Hasn’t had the most consistent year, but is on pace to blow past 70 points from the blue line. Reminds me a lot of Duncan Keith, could be a big time player. Good skater, good hockey sense, will see him in the AHL next year, with the hope being his game transitions easily.
Filip Berglund (RD) – Skelleftea AIK
Taken in the third round and was able to jump up to log full time SHL minutes this season. Has a contract through 17/18, and will hopefully make the jump to North America in two years, but the Oilers are able to be patient and hope he’s able to continue to develop.
C – Projected to be a fringe NHL player, and there’s quite a bit of optimism with these players. Unlikely to ever be a top six forward or top three defenceman, but could carve out a role at the NHL level.
Dylan Wells (G) – Peterborough Petes
Strong year with Peterborough, maintaining above a .910 save percentage throughout most of the season. Has performed well internationally and has sound fundamentals. Have to be patient with goalies, but he’s proving to be a good pickup.
Kyle Platzer (C) – Bakersfield Condors
Hasn’t had the best season in terms of offensive production, but has been held to a fourth line role for the majority of the season. He has a good offensive toolset, and may be a bottom six forward down the road. Would like to see what he could do in a more prominent role.
Aapeli Rasanen (C) – Sioux City Musketeers
Strong first year in North America, earning a spot on the Finnish World Junior roster where he was a point per game player. Right handed center who has been very strong in the dot. Heading to Boston College next season.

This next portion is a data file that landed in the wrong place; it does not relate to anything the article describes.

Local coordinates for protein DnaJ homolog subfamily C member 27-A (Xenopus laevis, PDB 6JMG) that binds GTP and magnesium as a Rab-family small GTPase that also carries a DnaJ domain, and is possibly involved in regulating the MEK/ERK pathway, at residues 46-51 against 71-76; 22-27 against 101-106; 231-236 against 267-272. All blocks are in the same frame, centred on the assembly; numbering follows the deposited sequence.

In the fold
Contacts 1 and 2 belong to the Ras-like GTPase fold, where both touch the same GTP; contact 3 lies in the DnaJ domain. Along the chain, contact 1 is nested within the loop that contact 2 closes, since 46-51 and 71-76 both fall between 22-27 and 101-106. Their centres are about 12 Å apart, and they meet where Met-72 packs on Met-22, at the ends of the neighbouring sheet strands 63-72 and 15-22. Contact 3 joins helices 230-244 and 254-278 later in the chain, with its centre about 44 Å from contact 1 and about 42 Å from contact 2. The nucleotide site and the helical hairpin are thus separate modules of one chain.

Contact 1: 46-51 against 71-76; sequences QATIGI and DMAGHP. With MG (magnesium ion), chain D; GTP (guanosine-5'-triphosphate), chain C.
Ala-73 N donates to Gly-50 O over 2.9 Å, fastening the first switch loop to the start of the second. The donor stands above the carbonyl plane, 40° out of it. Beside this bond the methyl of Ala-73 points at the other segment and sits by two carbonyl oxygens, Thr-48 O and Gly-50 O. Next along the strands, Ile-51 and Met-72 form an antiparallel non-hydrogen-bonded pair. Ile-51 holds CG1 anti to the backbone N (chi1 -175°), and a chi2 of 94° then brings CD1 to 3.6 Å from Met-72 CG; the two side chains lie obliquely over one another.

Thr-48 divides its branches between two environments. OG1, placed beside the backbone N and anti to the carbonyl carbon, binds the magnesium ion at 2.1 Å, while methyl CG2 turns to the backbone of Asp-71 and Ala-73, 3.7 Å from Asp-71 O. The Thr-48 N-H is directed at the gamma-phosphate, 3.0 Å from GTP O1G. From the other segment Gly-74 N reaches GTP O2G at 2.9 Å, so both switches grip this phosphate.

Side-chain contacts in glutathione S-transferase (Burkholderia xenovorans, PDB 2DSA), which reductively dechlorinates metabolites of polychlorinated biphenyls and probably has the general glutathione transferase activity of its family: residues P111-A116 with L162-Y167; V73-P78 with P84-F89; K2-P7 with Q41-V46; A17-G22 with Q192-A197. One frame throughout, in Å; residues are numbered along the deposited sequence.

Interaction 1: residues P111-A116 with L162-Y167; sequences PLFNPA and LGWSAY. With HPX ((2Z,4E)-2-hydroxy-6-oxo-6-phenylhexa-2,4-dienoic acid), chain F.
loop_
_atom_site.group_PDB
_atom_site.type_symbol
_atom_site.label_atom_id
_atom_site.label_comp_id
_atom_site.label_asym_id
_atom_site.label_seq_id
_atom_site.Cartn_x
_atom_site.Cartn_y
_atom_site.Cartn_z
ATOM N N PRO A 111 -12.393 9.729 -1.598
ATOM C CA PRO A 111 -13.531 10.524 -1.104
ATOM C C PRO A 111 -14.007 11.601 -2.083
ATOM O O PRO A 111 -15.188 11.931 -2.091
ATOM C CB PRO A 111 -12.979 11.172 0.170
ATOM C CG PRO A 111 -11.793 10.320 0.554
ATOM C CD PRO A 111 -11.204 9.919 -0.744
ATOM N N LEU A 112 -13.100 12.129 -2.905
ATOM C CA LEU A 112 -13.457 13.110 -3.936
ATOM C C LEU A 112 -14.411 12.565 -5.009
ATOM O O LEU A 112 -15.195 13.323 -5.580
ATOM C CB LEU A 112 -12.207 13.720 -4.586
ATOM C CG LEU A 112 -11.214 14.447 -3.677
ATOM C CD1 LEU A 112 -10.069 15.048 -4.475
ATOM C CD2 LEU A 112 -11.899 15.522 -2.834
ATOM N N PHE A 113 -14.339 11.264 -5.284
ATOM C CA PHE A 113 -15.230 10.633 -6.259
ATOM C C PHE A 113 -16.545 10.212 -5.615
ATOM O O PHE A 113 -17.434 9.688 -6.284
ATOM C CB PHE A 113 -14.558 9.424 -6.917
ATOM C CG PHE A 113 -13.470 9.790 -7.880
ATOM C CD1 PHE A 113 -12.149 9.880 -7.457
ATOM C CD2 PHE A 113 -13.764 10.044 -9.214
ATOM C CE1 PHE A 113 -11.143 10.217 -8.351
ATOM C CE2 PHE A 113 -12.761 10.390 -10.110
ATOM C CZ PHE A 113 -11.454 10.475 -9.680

William Lagesson (LD) – UMass (Amherst)
Was left off the Swedish World Junior roster after playing with them the year before. He’s a mean two way defenceman who can pass the puck. Defends well. Next two years at UMass will be extremely beneficial.
John Marino (RD) – Harvard University
Strong freshman campaign with Harvard. Plays a steady two way game. Strong skater who will see his role with Harvard expand in the coming years. Right handed shot adds value, especially to the Oilers.
D – Unlikely to ever be a full time NHL player, and may be considered a project or labelled as enigmatic. May have some trade value, but would likely be a later pick.
Matthew Cairns (LD) – Powell River Kings
After moving from Fargo to Powell River, Cairns picked up his offensive production logging 16 points in 18 games. He’s heading to Cornell next year where we will get a more accurate idea of what his game really is.
Graham McPhee (LW) – Boston College
Had an average first year at BC, however his two way game seems to be a bright spot. Good bloodlines, likely finds a contract down the road, but hard to read an 18 year old playing a depth role in college. Patience.
Markus Niemelainen (LD) – Saginaw Spirit
A bit of a disastrous year for Niemelainen as his offensive totals dropped tremendously and his inability to find consistency really hurt his game. He’s a project worth investing in, and I wouldn’t doubt we see him return to Europe to find his game.
E – Not likely to sign a pro contract, zero trade value at the moment.
Miroslav Svoboda (G) – HC Dukla Jihlava
Has posted good numbers in the Czech 2 league, but has struggled with conditioning and athleticism. He’s still young, and like I said, you never know with goalies, but he seems like a lifetime European player.
Vincent Desharnais (RD) – Providence College
With the importance of puck moving defenceman at an all time high, not sure the 6’6 defenceman who has only registered 6 assists in the past three years, his chance at the NHL seems doubtful.
Thanks for reading! I’d love to get your feedback to know where you’d make changes or who else you might push up to an A or B rating. To get ahold of me, send a tweet to @york_dg